Both Billy Jr. and Steve describe the visits as atypical of standard basketball training. Steve, also from Chicago, wanted to show Billy what could be accomplished with the right work ethic and approach. The trip was as much about developing Billy mentally as it was physically, so much so that the two describe it as “life” training over anything else.
“I didn't work with him at all in basketball,” Steve recalls.
Instead, Billy would pick Steve’s brain everyday, engage in different workouts and endure challenges to his diet and routine. Whenever Billy sat in Steve’s car, he’d have to put his phone away, since the rule was that they were to communicate with each other on the road.
Physical training was conducted on the beach or the track, not the court. Rather than put up jumpers, Billy would run up sand dunes backwards and do hurdles. Steve had to research sickle cell in order to be properly informed for Billy’s development, but the disease never earned him any slack.
“He never cared about that,” Steve says, “and I never worked on that with him.”
Instead, they focused on how Billy could adjust his routine to help prevent future incidents. He began focusing more on his diet and sleep, cutting down on red meat and late nights. On the sidelines, he traded Gatorade for Pedialyte, a low-sugar drink designed to promote rehydration and electrolyte replacement in ill children.
“Just having iced tea with no sugar, not a big deal, but if you come from Chicago, you don't have tea without sugar,” Steve says. “Something simplistic like that, nothing. All of a sudden, he's seeing abs where he just may have had a stomach. That serves a purpose.”
These habits and trips to Steve’s carried over into college. Billy attended DePaul University, where Billy Sr. was an assistant coach for the men’s basketball team. Billy ranked 94th on the ESPN 100 list and wasn’t heavily recruited, but with a chance to prove himself came more bumps in the road.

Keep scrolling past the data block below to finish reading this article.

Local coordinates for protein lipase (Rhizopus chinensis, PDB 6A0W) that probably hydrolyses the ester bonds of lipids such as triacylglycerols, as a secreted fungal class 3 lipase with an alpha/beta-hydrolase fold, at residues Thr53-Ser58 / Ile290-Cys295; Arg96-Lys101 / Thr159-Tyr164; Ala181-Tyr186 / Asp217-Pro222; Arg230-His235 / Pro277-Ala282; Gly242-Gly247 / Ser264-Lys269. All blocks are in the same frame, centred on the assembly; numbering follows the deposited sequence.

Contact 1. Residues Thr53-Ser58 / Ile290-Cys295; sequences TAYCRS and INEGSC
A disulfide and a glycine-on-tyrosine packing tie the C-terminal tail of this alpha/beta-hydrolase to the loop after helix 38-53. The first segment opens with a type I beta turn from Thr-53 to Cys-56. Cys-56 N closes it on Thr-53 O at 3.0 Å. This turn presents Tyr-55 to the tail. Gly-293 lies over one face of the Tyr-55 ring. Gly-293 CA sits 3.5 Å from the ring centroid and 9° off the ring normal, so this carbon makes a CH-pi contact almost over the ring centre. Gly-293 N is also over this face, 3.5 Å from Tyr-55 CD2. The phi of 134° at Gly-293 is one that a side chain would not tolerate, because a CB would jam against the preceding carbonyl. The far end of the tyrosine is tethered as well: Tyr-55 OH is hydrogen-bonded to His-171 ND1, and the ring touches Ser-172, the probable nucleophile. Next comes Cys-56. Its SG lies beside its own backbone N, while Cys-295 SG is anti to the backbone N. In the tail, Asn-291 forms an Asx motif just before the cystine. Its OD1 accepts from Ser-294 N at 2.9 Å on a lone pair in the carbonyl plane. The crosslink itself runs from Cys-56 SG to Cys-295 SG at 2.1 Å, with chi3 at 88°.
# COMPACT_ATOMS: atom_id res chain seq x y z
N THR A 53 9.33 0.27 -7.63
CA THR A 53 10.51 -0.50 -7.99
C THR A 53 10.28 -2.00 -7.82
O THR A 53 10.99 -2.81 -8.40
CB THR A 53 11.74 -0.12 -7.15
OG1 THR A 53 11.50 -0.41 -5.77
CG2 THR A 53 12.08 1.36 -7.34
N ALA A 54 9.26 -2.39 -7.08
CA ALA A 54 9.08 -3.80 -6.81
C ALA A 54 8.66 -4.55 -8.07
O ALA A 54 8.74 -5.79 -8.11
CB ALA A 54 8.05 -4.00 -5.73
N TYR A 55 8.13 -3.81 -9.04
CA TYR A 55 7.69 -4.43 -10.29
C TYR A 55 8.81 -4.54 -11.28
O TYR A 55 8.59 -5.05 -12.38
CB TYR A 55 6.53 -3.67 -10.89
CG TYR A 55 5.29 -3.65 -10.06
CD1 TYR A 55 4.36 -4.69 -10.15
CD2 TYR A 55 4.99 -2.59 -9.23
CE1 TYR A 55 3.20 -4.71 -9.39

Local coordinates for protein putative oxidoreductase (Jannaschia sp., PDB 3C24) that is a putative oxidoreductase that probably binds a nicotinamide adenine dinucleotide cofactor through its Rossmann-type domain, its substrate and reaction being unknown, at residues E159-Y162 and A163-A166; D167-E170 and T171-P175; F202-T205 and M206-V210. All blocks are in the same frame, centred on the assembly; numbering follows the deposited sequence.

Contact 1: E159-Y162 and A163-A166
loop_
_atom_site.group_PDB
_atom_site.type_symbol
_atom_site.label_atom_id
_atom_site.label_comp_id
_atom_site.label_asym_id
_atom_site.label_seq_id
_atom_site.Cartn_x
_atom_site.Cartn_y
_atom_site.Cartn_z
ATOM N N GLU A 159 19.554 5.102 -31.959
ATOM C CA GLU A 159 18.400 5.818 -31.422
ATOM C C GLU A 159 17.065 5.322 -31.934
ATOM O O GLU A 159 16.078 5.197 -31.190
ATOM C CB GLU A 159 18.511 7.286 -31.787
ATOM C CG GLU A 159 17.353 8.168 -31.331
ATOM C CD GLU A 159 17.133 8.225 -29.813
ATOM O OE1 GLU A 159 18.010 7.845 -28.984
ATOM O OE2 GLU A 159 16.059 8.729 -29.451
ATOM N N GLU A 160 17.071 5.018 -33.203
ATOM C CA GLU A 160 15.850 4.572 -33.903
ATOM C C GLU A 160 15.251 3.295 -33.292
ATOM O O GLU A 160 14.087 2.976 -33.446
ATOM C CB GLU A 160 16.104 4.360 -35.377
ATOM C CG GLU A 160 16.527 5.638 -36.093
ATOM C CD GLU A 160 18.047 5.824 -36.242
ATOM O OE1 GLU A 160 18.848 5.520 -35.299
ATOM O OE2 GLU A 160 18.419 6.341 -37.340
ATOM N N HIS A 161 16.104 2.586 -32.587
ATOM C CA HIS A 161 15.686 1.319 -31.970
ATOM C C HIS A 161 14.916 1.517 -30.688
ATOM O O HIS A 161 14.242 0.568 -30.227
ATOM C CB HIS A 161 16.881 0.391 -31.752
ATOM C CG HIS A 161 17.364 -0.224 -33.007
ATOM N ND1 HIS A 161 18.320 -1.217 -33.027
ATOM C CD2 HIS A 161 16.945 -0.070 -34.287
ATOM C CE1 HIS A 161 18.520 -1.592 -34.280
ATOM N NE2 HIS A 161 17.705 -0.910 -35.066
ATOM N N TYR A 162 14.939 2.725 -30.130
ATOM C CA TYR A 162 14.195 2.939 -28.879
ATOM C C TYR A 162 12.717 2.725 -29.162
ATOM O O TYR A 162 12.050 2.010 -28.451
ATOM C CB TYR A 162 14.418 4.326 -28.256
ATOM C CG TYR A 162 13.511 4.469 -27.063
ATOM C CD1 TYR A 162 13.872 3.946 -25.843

In January of his freshman year in 2013, Billy felt knee pain on the charter bus to a team flight. Once in the air, his situation became more acute. Upon landing, he was rushed to an emergency room, but a mistake in the dosage of one of the medications for treatment put Billy in even more pain. He would move to another hospital, narrowly escaping a potentially lethal situation over the course of four days.
“That was the first time I saw it from beginning to end,” Billy Sr. recalled. “It probably scared me way more than it scared him.”
Billy would bounce back without incident, but he still faced struggles on the court. His DePaul team was stuck in the doldrums of the Big East Conference throughout his four-year career, and his name didn’t appear on any mock drafts.
Once again, Billy looked inward. To take his mind away from the game, but back to work, he became an avid reader of nonfiction, specifically “self-help” books. His favorites to date: The Alchemist and The Power of Now, the first two of what is now a “25-30” book collection.
“I was just going through a tough time,” Billy says. “Wanted to relax and wind down, learn a little bit about myself, learn a little bit about other topics and figure out who I was from a mental standpoint.”